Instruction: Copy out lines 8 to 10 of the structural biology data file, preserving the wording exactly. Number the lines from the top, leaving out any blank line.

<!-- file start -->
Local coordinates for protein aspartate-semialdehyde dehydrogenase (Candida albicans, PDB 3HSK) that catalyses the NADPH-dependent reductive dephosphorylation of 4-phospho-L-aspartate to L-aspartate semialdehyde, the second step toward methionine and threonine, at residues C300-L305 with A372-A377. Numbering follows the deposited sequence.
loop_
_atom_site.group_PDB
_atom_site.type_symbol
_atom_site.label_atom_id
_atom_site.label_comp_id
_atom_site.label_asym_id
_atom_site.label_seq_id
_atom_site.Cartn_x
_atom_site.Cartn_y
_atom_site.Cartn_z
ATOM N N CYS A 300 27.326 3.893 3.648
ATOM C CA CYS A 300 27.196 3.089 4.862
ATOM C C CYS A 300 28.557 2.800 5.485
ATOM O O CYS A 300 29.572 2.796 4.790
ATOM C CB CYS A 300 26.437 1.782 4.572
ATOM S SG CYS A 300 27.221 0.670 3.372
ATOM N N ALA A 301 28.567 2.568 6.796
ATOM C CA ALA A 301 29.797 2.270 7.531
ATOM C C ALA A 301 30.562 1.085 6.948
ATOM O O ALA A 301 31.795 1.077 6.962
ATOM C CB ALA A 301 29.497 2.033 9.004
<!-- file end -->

_atom_site.label_seq_id
_atom_site.Cartn_x
_atom_site.Cartn_y